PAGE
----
If you write an email on your computer screen and you want to send it to someone else to view on their computer screen, how do your computers know how to display every character, word, sentence, and paragraph in the email?
Your computers need a map to identify all possible letters, numbers, and other characters. The capital letter M, for example, would have a unique identifier different from a unique identifier for lower case m. This makes it easy to send an email to a friend and know they’ll be able to read it on their computer.
In its simplest form, ASCII is a map computers use to identify letters, numbers, and other characters.
Of course, the first maps computers used had to evolve to identify characters from many other languages. And the word ASCII also is called text, as in text editors, to differentiate it from binary files which are a different topic.
How does your computer tell the difference between the letter M you type in a word processing program and a lower case letter m? Or, for that matter, the number 5 from the number 2?
Solving this problem requires a standard set of numbers be assigned to letters, numbers, characters, and other common elements like a space, delete, and null. The basic standard is called ASCII, short for American Standard Code for Information Interchange, or US-ASCII because it maps codes to US English language letters. ASCII is pronounced “ask-ee.” To make things more fun, the ASCII standard was created by ANSI, short for American National Standards Institute.
Also fun and intereresting, the ASCII table still includes characters we find odd today, for example, BEL for bell, as in ring a bell, and DC4 for Device Control 4. These characters and values were used often in early computers but not modern computing devices.
In the 1940s and 1950s, computers expanded from calculations to storing data. To make it easier for computers to store data, letters, numbers, and other characters were assigned two-digit numbers. This allowed computer data to be stored in multiple computers. In the 1950s, these two-digit numbers were translated into 7 digit (or bit) combinations of 1 and 0, the two binary numbers computers translate as on and off. 7-bit binary numbers also allowed a bigger set of characters for computers to use to store data.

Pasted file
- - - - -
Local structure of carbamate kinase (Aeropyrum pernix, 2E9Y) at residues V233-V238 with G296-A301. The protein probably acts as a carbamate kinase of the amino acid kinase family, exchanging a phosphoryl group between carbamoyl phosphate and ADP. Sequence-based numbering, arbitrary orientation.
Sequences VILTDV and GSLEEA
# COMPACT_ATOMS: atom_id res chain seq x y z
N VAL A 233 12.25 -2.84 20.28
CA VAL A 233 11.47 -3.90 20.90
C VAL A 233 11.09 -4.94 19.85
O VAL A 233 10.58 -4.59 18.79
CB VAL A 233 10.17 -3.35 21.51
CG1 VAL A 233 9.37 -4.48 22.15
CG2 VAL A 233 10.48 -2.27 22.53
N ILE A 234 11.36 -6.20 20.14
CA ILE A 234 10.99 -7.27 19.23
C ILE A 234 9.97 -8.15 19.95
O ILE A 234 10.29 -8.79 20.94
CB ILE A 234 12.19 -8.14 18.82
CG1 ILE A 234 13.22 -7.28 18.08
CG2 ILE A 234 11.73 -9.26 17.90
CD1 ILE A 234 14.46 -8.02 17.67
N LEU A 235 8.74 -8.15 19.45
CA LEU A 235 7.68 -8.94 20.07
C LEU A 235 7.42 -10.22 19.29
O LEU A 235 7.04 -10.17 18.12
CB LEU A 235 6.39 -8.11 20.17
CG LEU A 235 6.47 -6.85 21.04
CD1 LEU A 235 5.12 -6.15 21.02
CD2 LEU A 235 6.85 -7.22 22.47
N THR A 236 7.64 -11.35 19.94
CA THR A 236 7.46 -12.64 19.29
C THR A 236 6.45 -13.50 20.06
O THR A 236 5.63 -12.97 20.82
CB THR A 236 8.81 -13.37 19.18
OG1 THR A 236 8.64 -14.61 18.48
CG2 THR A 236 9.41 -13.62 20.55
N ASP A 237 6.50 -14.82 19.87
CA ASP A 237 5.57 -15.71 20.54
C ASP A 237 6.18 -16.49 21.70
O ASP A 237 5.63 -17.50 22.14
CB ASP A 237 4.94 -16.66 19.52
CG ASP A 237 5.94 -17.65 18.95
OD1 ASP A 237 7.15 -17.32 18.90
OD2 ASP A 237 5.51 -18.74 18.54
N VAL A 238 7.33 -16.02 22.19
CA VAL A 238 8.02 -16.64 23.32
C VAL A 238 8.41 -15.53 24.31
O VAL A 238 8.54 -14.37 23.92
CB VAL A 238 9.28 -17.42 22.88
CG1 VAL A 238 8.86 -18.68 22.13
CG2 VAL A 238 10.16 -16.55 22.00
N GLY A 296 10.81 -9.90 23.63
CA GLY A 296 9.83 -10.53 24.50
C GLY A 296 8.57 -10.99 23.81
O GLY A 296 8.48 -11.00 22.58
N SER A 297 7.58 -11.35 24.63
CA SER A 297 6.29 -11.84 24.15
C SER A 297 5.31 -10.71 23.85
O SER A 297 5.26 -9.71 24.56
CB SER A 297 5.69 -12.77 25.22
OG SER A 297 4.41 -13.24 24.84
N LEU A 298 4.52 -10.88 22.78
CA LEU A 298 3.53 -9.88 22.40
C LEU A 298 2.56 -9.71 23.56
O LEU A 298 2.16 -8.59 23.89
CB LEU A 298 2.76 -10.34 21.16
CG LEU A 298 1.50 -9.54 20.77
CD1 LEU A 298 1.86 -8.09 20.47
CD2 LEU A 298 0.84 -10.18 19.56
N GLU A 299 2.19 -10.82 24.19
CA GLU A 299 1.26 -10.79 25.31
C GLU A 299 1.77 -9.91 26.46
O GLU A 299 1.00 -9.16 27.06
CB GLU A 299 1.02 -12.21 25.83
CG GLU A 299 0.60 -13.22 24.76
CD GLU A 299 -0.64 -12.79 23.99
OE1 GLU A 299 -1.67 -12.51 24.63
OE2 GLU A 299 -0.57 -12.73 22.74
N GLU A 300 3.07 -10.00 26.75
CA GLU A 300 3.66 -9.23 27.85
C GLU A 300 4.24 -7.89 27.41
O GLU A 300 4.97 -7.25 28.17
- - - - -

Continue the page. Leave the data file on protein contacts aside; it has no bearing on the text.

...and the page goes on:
While 7 digits (or bits) were used in the original ASCII tables and standards, the ASCII 7-bit tables actually used 8 digits, for example, 01000000. The extra eighth digit was used to detect transmission errors based on whether or not it was a 0 or 1. Eight digits also is made up of four two-digit pairs.
If you don’t know, binary numbers are a way to write down and track numbers. Most modern civilizations use the decimal system where numbers are expressed as units of ten. So a binary number is simply a number expressed units of 2, that is, 0 or 1.
The combination of binary numbers in groups of eight, and more recently sixteen, are still expressed in units of two. The decimal number 2 in the decimal system is expressed as the binary number 00110010 in the binary system used by the ASCII standard. In ASCII, 00110010 translates to the decimal number 50 which also can be used to store the number 2; however, computers use binary numbers so they use 00110010 to store the value of 2.
The original 7-bit ASCII tables also handled only 128 possible letters, numbers, and other characters. When you counted up A-Z, a-z, 0-9, and common punctuation, the total was 90-something of the 128 possible characters.
The first 7-bit ASCII table of binary numbers was published in 1963. Earlier tables existed in the 1950s to ensure text could be shared and printed by different computers and printers. However, ASCII became a formal standard only later in the 1960s.
Over time, the number of characters and languages that needed to be encoded as bits expanded beyond the 128 possible characters in the original ASCII standard. The ASCII standard evolved to use the eighth digit to represent data not to detect transmission errors. In the 1990s, for example, computers handled data in Chinese and Hindi in addition to English and European languages.
Eventually character encoding for computers expanded to 16 digits or bits of binary 1 or 0 numbers known as UNICODE. This standard allows for tens of thousands of possible characters from many different languages. Until December 2007 ASCII was used on the web when it was replaced by the UTF-8 character set which includes ASCII. UTF is short for Unicode Transformation Format. The first 128 characters defined in UNICODE are the original ASCII character encoding assignments.
And, if you’re wondering, the UNICODE standard was defined by the ISO or International Standards Organization, a group that works with industry and others to define common standards that allow computers and other devices to work efficiently.
While the original 128 ASCII characters have been expanded to thousands, they are still a critical part of how computers handle data transmitted and stored in web pages, email, and software applications. For example, your computer translates the binary number 01001101 computers translate as upper case M. You see the letter M in your word processing software. Your computer sees 01001101. And when you email your file to someone, their computer sees 01001101 while their screen displays M.
Numeral Notation Systems